Join us as we begin a series of posts focusing on the prioritization of religious freedom in American law and culture. This week our discussion focuses on religious freedom in the twentieth century up to the present and was being initiated with Ken Starr's post "Shifting Applicability: A History of Judicial Approaches to Free Exercise."
By: Robert Tuttle
Judge Starr’s post provides a succinct review of the history of religious exemption laws, and lays out the strongest rationale for a system of judicially controlled, fact-based exemptions. As he explains, Congress passed the Religious Freedom Restoration Act (and subsequently the Religious Land Use and Institutionalized Persons Act) because it recognized that laws may impose significant burdens on religiously motivated conduct, even if the legislators harbored no animosity toward the burdened adherents. So Congress adopted a regime that instructs government officials and courts to consider such burdens, and exempt religiously motivated conduct unless the exemption would threaten public values of the highest importance.
Stated in the abstract, the account is quite attractive. But the abstraction masks deep—and irremediable—flaws with the regime of individualized exemptions for religion. These flaws implicate aspects of religious liberty that are no less fundamental than the concern with religious flourishing that Judge Starr invokes.
First is the structural limitation on state competence to judge matters of religious faith, a limitation embraced by the Court in Hosanna-Tabor (2012), and more fully explicated in a Chip Lupu’s and my forthcoming book, Secular Government, Religious People (2014). Under the Sherbert-RFRA system of exemptions, claimants must allege that a government rule or action has imposed a “substantial burden” on conduct motivated by “sincerely held” religious beliefs. Even if judges are able to assess a plaintiff’s sincerity (to which I return below), the “substantial burden” inquiry is fraught with constitutional peril. How can a court decide when a burden is “substantial”? Hobby Lobby offers a helpful example. Those who oppose Hobby Lobby’s claim assert that the plaintiffs have experienced very little burden. To begin with, the law merely requires plaintiffs’ corporate entity to enter a contract with an insurance company; they are not directly subsidizing contraceptives, encouraging contraceptive use, or in any other way even remotely involved in what one might think are the acts they find objectionable. Moreover, the plaintiffs have the option of dropping insurance coverage for their employees, and paying the $2,000-per-employee required subsidy. In response, plaintiffs claim that they alone can determine the religious significance of particular acts, and believe any involvement is offensive, while dropping coverage is a religiously objectionable alternative.
The plaintiffs’ argument on this point is persuasive. Courts have no business telling plaintiffs what their faith tradition requires. Imagine if the parties had presented rival experts in moral theology, offering testimony on what constitutes “material cooperation” with another’s immoral act. By what standard would the court decide the correct interpretation? Thus, in most cases, the “substantial burden” component will be controlled entirely by the plaintiffs’ pleadings. If their counsel properly links their beliefs with the burden, the government should be unable to offer any rebuttal.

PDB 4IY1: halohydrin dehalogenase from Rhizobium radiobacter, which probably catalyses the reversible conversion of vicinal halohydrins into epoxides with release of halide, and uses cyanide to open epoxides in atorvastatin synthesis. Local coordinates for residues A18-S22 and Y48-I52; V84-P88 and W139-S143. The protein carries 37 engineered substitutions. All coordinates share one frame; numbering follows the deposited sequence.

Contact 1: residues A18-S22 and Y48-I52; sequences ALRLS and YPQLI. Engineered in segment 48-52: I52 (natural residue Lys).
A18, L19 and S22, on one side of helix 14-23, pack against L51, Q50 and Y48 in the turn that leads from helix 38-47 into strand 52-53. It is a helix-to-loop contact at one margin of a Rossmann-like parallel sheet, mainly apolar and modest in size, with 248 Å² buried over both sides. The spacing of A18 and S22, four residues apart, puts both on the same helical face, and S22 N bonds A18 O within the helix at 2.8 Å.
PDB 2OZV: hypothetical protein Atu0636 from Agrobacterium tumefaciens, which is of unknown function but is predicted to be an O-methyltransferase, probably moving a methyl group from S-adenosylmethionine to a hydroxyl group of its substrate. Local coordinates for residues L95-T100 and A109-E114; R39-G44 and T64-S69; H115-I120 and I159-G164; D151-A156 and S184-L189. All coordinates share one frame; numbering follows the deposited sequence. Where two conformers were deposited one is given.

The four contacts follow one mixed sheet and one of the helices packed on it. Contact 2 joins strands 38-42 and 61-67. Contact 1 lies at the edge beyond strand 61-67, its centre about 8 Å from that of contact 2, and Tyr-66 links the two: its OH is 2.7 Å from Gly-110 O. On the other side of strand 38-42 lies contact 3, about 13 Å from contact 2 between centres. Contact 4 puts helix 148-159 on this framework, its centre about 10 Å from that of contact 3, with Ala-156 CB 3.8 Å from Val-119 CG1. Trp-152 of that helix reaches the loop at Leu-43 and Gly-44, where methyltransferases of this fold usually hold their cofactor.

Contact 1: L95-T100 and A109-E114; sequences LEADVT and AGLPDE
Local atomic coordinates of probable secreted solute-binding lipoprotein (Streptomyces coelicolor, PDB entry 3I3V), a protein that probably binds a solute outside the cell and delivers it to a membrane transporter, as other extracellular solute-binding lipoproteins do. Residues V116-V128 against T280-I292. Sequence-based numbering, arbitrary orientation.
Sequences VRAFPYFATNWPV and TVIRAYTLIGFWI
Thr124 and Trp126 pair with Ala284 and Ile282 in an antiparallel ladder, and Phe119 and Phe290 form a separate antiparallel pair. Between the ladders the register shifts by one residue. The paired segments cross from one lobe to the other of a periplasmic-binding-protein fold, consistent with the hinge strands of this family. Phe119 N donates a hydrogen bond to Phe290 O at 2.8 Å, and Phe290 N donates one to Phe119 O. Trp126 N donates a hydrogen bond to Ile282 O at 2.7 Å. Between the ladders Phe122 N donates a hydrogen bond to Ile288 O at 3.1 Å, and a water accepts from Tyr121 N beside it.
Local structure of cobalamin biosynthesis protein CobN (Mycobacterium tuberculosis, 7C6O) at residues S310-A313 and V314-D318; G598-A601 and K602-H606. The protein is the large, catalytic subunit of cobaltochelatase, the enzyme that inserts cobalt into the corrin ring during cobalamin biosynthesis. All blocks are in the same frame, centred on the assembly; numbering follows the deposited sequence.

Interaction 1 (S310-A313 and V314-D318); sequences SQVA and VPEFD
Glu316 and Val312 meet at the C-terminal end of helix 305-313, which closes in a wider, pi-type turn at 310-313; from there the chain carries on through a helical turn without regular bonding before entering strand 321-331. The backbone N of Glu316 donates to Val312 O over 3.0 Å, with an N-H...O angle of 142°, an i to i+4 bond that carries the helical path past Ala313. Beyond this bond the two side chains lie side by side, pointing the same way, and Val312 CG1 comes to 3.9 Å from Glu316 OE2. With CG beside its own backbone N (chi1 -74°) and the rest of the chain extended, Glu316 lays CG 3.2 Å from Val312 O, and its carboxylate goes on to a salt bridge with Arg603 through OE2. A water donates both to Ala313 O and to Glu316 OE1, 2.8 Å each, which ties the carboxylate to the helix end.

But that judicial incompetence has a necessary correlate: in most cases—as Justice Scalia observed in Employment Division v. Smith—the religious plaintiff will effectively be a “judge in his own case.” Assuming that the law carries some penalty, the plaintiff will automatically put the government to its proof—that the exemption must be granted unless doing so would threaten “compelling governmental interests.”
But that brings us to the second problem. If the “substantial burden” element ceases to be a meaningful part of the analysis because of limited government competence in religious matters, then a fact-based system of judicial exemptions is likely to threaten the principle of equality—both among religious faiths, and between religion and non-religion. Faced with the specter of granting a raft of religious exemptions, courts may well be tempted to impose their own ad hoc limitations, perhaps through the element of sincerity. These ad hoc judgments are likely to have an adverse effect on less-recognized faith groups (as American-Indian religious claims faced during the 1980s), or simply result in a patchwork of unprincipled and unpredictable contextual judgments.
Even if we assume that the system would produce a consistent and wide-spread practice of religious exemption from general laws, we confront another issue of equality: what is it about religious practice that deserves protection, when equally sincere claims of non-religious conscience would receive no protection? When the Court confronted similar issues with Vietnam-era draft exemptions, it ultimately extended the scope of protection to all deeply-held convictions, not just those that fit within any traditional notion of religion. It’s hard to imagine Congress or the courts doing the same with RFRA or other generic religious liberty statutes, but the privilege for religion demands more justification than anyone has yet offered.
Robert Tuttle is the David R. and Sherry Kirschner Berz Research Professor of Law and Religion at the George Washington University Law School, as well as professor of Religion in the university’s Columbian College of Arts & Sciences.
This piece was originally authored on June 2, 2014 for the Religious Freedom Project at Georgetown's Berkley Center for Religion, Peace, and World Affairs.